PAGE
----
Way-too-late review of “Moneyball”–the movie, not the book, because I already read the book

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You should read this.

So the wife got the Moneyball movie for me from Redbox tonight.  I’d read the book about a year ago (unlike Joe Morgan) and really enjoyed it.  The book wasn’t entirely fair to scouts, who I learned from attending the Cubs Convention seminars were rather important in assessing talent from the earliest stages of a kid’s baseball career.  Contrary to popular belief, the book isn’t just about on-base percentage, but rather about how the Oakland A’s were able to identify and exploit a market inefficiency.  I’d highly recommend that everyone read Moneyball (the book) and by the end of this article, I’ll let you know whether you should also watch the movie.  Watching it a bit late due to the President’s State of the Union, sorry.

You probably know by now that the Oscar nominations have been announced and “Moneyball” got a few of them.  The movie itself got a nomination for Best Picture.  Brad Pitt got another Best Actor nomination and Jonah Hill (WTF seriously) got a Best Supporting Actor nomination.  A couple technical awards for Best Film Editing (whatever the hell that means) and Sound Mixing (which I assume means they put a bunch of sound effects in a can and shake it around), and finally for Best Adapted Screenplay (because it was a book before it was a movie!).

After wading through the previews, finally got to hit “play”.  As a Bay Area native I followed the Oakland A’s during Billy Beane’s rise to fame and the opening scenes really resonated with me as I saw one of my first favorite teams (the Yankees) defeat the A’s in stock footage.  I used to think it was awesome that Beane could do so much with so little even before I knew what I know now.  I think Brad Pitt did a good job portraying the intensity Beane was described to have in the book.  I like the part where he called Fake Scott Boras an asshole.  I have to admit I liked Brad Pitt very much and the movie’s not even 10 minutes in.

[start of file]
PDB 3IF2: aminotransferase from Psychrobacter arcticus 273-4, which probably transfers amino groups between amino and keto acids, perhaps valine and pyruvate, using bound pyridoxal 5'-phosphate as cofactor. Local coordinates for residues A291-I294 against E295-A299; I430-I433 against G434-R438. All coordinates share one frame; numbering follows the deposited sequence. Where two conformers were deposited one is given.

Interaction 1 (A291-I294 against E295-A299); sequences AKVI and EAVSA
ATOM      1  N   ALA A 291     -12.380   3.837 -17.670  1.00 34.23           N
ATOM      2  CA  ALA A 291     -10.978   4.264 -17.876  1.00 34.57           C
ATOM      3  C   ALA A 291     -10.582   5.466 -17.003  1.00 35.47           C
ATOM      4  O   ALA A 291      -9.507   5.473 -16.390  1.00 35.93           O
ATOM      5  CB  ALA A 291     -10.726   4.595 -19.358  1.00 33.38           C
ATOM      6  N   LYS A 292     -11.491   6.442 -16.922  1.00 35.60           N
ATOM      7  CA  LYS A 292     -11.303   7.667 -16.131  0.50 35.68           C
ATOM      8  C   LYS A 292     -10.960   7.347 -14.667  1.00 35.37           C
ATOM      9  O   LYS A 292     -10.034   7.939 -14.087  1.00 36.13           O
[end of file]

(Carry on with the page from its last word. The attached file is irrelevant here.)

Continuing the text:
Jonah Hill, of course, is a dork.  He always plays a dork.  Sometimes he’s a quiet dork.  Sometimes he sucks a boobie in a movie.  Sometimes he spouts obscenities like a sailor.  I think he’s way typecast in this movie.  That’s probably why he got an Oscar nod, because he plays himself.  But Jack Nicholson also plays himself in most movies he’s in.  Jonah Hill is not Jack Nicholson.  He’s not even male Marisa Tomei from “My Cousin Vinny”…and I loved Marisa Tomei.  But he serves his purpose.  I think he’s supposed to be Keith Law and Paul DePodesta and some other random nerds all rolled into one nerd.  I personally prefer the nerds from “Revenge of the Nerds” as they were more awesome.  I did enjoy it when Brad Pitt dressed him down though.  They seem to have a good dynamic going.

For reference, this is the Jonah Hill I think of:

Obviously, he’s not that guy in this movie.

They talk about Chad Bradford, who throws sidearm/submariner-style.  I recall him vividly because I used to think he threw weird and that would make his pitches hard to pick up.  Eventually I realized that I could throw the baseball further and harder if I also did it sidearm, though I didn’t scrape my knuckles on the ground because that was too weird even for me.